DALLAS — Two weeks removed from a Stanley Cup Final that featured two throwback teams with size, strength and snarl, the Blackhawks continued their recent trend of opting for skill over size and speed over brawn.
The Hawks’ first four picks in the NHL Draft were 5-11 or shorter. Their first five picks in the 2017 draft were 5-11 or shorter. Heck, their first pick in the 2016 draft was 5-9 Alex DeBrincat.
The Capitals and Golden Knights might have bucked the trend with their more physically aggressive style of play, but Hawks general manager Stan Bowman and director of scouting Mark Kelley still see the NHL getting smaller and faster, now and in the future.
‘‘The way it was probably 10 years ago was different,’’ Bowman said. ‘‘There were a lot more bigger players drafted. Now it’s more about the speed, skill, quickness, playmaking, puck skills. It’s a generalization, but generally the smaller players tend to have the better skills. So you can’t have all of one thing, but the league is obviously trending that way, and we don’t have an aversion to [smaller players] by any means.’’
That goes for defensemen, too. Once the realm of hulking players with long reaches and nasty dispositions, quicker blue-liners are becoming all the rage, including the Hawks’ two first-round picks — 5-11 Adam Boqvist and 5-11 Nicolas Beaudin. Big-bodied types, such as Brent Seabrook, are becoming less and less common, if not less and less necessary.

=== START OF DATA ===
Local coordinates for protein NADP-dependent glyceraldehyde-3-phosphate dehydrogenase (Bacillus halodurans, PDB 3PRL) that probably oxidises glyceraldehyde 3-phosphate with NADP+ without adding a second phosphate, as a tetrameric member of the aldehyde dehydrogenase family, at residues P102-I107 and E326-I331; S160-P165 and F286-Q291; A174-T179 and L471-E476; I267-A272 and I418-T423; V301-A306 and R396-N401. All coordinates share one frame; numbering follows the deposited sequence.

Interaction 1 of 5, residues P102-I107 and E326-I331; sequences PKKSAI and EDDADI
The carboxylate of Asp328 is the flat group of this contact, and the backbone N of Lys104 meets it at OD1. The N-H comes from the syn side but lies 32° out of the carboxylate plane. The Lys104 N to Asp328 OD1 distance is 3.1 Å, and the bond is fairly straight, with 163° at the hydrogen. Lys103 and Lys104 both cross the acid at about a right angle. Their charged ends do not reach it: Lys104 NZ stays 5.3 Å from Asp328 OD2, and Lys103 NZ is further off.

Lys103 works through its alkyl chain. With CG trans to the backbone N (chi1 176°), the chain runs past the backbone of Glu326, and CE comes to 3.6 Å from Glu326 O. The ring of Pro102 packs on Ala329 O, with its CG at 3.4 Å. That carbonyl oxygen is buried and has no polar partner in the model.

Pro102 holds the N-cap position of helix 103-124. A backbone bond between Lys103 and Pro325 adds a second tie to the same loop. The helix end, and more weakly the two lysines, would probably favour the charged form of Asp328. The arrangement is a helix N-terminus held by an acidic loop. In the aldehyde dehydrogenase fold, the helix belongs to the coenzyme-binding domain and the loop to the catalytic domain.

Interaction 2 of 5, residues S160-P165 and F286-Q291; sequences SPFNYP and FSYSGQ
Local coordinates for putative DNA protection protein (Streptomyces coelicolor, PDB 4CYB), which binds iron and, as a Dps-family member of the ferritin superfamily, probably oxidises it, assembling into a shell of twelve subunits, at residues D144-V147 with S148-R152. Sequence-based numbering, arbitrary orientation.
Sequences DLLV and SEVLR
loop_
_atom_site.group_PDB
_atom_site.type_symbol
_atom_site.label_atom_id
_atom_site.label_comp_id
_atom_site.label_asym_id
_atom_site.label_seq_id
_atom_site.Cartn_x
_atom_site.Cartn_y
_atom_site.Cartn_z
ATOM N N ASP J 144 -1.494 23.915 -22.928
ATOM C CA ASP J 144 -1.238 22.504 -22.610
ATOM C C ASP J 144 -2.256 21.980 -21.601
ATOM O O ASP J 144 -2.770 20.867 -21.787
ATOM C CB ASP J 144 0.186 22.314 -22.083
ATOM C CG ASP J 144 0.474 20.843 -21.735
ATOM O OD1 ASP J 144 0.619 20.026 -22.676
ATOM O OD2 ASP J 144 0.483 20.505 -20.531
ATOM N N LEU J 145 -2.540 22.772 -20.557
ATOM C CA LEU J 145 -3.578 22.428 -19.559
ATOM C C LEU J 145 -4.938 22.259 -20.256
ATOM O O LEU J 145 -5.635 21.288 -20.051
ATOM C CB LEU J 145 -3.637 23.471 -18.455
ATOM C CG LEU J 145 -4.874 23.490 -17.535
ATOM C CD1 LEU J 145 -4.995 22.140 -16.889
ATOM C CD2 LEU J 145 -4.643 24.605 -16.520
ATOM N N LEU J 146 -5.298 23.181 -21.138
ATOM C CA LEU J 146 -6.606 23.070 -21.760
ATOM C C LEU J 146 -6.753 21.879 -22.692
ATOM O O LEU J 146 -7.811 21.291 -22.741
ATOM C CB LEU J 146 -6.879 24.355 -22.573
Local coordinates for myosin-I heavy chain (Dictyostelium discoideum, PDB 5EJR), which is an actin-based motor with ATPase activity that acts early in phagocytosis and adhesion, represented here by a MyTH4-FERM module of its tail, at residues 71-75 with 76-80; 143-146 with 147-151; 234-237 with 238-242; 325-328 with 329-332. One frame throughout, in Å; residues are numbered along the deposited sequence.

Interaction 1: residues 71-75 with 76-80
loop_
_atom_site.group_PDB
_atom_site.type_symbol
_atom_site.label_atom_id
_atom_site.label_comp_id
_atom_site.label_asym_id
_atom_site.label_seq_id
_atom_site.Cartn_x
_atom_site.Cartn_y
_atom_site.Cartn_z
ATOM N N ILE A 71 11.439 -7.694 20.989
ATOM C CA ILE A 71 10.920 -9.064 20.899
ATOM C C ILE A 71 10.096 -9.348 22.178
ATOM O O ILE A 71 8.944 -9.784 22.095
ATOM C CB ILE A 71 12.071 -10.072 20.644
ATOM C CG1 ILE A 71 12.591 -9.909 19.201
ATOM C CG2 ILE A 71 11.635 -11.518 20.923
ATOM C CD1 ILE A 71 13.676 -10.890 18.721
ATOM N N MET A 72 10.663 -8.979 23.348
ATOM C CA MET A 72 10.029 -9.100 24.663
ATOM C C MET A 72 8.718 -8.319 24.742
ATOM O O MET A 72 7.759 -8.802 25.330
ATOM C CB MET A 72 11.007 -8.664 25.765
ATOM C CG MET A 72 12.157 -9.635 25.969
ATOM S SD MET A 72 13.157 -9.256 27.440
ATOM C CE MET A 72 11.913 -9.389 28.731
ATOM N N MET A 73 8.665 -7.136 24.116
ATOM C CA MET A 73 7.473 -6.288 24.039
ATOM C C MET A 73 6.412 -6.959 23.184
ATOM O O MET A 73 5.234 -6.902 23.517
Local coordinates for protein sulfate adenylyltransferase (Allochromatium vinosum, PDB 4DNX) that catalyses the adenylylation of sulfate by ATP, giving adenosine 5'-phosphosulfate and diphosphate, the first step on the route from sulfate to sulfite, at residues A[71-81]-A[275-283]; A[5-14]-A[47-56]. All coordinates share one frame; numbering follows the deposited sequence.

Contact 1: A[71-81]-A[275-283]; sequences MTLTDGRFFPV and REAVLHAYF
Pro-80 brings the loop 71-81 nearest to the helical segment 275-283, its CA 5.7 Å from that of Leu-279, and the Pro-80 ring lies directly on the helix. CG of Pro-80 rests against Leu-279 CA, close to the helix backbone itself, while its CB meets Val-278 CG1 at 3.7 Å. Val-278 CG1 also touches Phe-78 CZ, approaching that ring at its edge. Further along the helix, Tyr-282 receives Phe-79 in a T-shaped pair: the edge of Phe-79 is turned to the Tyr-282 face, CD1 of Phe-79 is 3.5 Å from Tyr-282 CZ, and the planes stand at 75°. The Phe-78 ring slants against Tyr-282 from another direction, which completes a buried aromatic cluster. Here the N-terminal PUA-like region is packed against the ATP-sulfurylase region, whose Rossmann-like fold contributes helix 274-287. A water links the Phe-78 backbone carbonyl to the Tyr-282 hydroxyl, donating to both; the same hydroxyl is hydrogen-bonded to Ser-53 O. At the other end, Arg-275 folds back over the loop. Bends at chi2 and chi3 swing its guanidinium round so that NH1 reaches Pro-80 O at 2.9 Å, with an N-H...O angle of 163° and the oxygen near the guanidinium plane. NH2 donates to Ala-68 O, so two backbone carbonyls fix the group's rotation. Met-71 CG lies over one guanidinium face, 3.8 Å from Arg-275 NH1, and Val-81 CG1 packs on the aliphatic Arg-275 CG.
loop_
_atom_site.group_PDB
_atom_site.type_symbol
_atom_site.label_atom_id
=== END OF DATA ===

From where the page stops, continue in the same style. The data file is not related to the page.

‘‘The philosophy has changed,’’ Kelley said. ‘‘The fact that the defenseman has to get back quick and has to be able to move the puck quick, I think it’s a product of the game. . . .
‘‘The physicality is always nice, but the game is getting so fast that sometimes that physicality is not there. There’s six defensemen. You can still have physicality back there, [but] somebody has to be able to move the puck.’’
Centers of attention
The Hawks focused on forwards on the second day of the draft, selecting five of them and a goalie. Their first pick of the day, early in the third round, was Jake Wise, a playmaking two-way center from the U.S. development program.
‘‘I’m just a really reliable guy, and I think with the Blackhawks I can play in every situation,’’ he said. ‘‘It’s going to be really fun.’’
The Hawks picked a goalie for only the second time in the last four years. German-born Alexis Gravel, who has lived in Canada since he was 6, is a 6-3, 223-pounder with lots of potential. As is usually the case with goalies, however, he’s probably several years away from being NHL-ready.
Gravel was the third-ranked North American goalie, according to NHL Central Scouting.
‘‘It’s probably the best day of my life,’’ he said. ‘‘I just look down, and there’s a Chicago Blackhawks logo on the jersey. It feels amazing. It’s unreal.’’